# OpenShift Container Platform 3.2 - router sharding

Tested: OCP 3.2.1.4

So I decided to give router sharding a try in the new OpenShift Container Platform 3.2 release. This is just a quick way to get started along with some documentation links. As with OpenShift 3.x, the DNS component is left up to you. The origin documentation has some details on this.

First thing you’ll want to be aware of is, ideally this will be setup on different infra nodes and/or host ips (I haven’t tested this with host ips, just a though) because each router shard instance is going to require it’s set of hostPorts by default, needing 80, 443, and 1936.

My example quick setup only has 1 infra node. This quick setup will use the same wildcard DNS and I just modify ports accordingly.

Check out the documentation provided on router shards. Described below are two methods. Though method 2 is cleaner, depending on your environment.

### Method 1

Use the base script mkshard described in the documentation.

Let’s create some shards, (I tweaked the replicas=1):

oc project default
./mkshard.sh 1 sla=high
./mkshard.sh 2 sla=low

The number is the shard number and the portion after is the applied ROUTE_LABELS that this particular shard that your application project/routes will need to use this particular shard.

You will notice that your pods will likely fail to deploy with a status of Pending. If you describe the pod, you will likely see for your infra node, PodFitsPorts. Since the two new router shards want the port taken by your default router 80, 443 and 1936. This is where different infra nodes and/or additional IPs will help give us access to those default ports.

So how do we get the current setup running?

• Update the dc/router-shard-1: oc edit dc/router-shard-1
• Modify all the 80->81, 443->444, 1936->1937
• Update the dc/router-shard-2: oc edit dc/router-shard-2
• Modify all the 80->82, 443->445, 1936->1938
• You may need to delete some of the older failed deploy / router pods.

### Method 2

An example version of the mkshard.sh script above to tweak the ports accordingly:

#!/bin/bash
# Usage: mkshard ID SELECTION-EXPRESSION HTTP_PORT HTTPS_PORT STATS_PORT
id=$1 sel="$2"
http_port=$3 https_port=$4
stats_port=$5 router=router-shard-$id
oc adm router $router --replicas=0 --ports=$http_port:$http_port,$https_port:$https_port --stats-port=$stats_port
dc=dc/router-shard-$id oc env$dc ROUTE_LABELS="$sel" oc env$dc ROUTER_SERVICE_HTTP_PORT=$http_port oc env$dc ROUTER_SERVICE_HTTPS_PORT=$https_port oc scale$dc --replicas=1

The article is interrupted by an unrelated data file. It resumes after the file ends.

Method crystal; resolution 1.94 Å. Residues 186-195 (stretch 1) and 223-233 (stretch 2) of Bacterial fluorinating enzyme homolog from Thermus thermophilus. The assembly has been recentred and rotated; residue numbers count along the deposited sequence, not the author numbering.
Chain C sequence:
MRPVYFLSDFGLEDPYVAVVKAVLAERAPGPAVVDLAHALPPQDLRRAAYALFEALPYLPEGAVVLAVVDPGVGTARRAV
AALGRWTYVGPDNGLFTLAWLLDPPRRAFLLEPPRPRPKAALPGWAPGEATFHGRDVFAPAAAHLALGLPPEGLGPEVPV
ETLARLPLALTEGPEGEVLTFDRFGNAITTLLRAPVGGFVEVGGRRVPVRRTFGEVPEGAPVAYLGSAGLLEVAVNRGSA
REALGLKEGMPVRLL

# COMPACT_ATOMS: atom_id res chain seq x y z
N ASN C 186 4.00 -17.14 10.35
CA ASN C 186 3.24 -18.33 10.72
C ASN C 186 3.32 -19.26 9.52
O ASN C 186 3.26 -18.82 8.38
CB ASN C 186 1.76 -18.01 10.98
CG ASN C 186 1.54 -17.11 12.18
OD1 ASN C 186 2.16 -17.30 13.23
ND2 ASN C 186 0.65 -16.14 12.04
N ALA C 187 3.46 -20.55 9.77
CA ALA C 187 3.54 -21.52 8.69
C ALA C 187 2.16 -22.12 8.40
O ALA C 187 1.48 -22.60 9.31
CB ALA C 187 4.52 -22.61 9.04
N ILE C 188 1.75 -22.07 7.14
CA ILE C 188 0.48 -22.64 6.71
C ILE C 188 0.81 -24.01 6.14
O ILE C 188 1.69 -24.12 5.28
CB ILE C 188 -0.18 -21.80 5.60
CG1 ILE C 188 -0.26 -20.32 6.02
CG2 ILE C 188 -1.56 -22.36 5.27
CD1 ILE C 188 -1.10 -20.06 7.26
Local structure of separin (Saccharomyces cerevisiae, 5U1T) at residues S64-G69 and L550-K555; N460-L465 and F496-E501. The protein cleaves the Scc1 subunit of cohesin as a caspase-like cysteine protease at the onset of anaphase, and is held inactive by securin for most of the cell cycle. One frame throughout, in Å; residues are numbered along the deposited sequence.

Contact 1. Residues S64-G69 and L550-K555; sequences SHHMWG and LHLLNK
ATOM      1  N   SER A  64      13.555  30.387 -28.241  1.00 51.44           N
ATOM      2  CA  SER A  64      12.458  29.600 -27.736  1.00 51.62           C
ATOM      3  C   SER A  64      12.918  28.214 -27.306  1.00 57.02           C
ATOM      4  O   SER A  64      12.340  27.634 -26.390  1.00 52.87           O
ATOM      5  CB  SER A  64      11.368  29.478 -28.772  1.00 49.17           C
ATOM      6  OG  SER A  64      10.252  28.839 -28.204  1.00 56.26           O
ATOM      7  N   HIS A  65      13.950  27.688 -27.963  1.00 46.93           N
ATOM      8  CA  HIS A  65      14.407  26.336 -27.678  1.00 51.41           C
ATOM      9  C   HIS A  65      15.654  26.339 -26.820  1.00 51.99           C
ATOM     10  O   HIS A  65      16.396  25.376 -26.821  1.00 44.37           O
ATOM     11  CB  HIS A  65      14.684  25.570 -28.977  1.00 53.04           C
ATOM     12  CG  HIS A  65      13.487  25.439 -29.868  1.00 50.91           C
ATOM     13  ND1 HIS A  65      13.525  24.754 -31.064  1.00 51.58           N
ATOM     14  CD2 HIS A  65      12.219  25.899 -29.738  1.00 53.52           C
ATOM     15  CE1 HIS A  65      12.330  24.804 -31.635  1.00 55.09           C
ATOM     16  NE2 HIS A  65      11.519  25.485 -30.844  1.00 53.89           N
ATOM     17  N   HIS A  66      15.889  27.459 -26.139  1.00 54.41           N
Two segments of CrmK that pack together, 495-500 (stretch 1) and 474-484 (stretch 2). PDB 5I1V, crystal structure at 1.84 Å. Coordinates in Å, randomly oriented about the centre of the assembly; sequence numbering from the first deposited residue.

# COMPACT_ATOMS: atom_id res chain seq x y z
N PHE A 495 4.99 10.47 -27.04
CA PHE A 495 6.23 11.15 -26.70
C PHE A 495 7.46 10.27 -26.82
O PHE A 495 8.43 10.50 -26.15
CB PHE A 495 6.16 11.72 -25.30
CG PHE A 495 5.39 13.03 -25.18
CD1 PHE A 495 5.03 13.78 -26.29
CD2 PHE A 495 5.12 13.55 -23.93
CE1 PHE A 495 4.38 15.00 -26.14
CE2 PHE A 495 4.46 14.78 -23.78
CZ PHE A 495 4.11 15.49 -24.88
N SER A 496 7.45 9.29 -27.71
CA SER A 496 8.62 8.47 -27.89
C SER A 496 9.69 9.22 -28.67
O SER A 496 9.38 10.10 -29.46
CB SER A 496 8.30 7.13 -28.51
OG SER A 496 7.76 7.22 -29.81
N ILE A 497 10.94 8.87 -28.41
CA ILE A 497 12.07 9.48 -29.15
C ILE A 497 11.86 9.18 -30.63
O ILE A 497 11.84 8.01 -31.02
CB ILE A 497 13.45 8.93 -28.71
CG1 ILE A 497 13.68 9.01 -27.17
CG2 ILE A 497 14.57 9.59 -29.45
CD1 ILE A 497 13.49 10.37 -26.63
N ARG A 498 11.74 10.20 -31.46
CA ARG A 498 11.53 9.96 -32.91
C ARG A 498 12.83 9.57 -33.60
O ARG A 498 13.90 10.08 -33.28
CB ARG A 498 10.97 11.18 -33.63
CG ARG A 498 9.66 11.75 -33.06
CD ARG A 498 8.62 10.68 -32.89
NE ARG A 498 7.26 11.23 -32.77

note: I’m using oc adm above instead of oadm because my environment is using atomic host and I’m doing everything from a remote machine via oc, so I don’t have access to an oadm

ex usage of the tweaked script:

\$ ./mkshard1.sh 1 sla=med 81 444 1937

### Continue here

Some options that I haven’t tested:

• Additional IPs for our ports to bind to (would this be even possible?)

So we got the two router-shard pods up and running. You will likely need to modify your iptables to open up the new ports on your infra node.

iptables-save > ~/iptables-output
vi ~/iptables-output
iptables-restore < ~/iptables-output

One way to get your application to use the new route will be to add an additional label to your route. In YAML, under the metadata.labels of the route, add one of your ROUTE_LABELS. For example sla: high. Your application will now be accessible through port 81, using your new router-shard-1.

To use a router at a project level, you need to apply a project namespace.

1. Add it to your router: oc env dc/<router_shard> NAMESPACE_LABELS=site=prod
2. Add it to your project: oc label namespace <project> site=prod

Observations:

• If you check the log of your new router pod, it should say: router.go:153] Router is only using routes in namespaces matching site=prod
• If for some reason it’s not working, verify that your project NAMESPACE_LABELS and route ROUTE_LABELS match the designated router configurations. Also for existing routes, ensure that your ingress lists the intended routerName. In the UI it’s shown as exposed on router <router_name> It may also take time to refresh.
• If your route has a matching router with only ROUTE_LABELS, the switch happens quickly.
• For a project defined with a NAMESPACE_LABELS matching a router, new applications will pick up the routing quickly. Existing projects may require tweaking of the route to refresh the routing list.
• For NAMESPACE_LABELS, you may also need to add cluster-reader permissions to the router service account. oc adm policy add-cluster-role-to-user cluster-reader system:serviceaccount:default:router – Needs to be verified, reference here

Updating labels:

• To remove the label NAMESPACE_LABELS, do the following: oc env dc/<router_name> NAMESPACE_LABELS-
• To remove a project namespace label, oc label ns <project> site-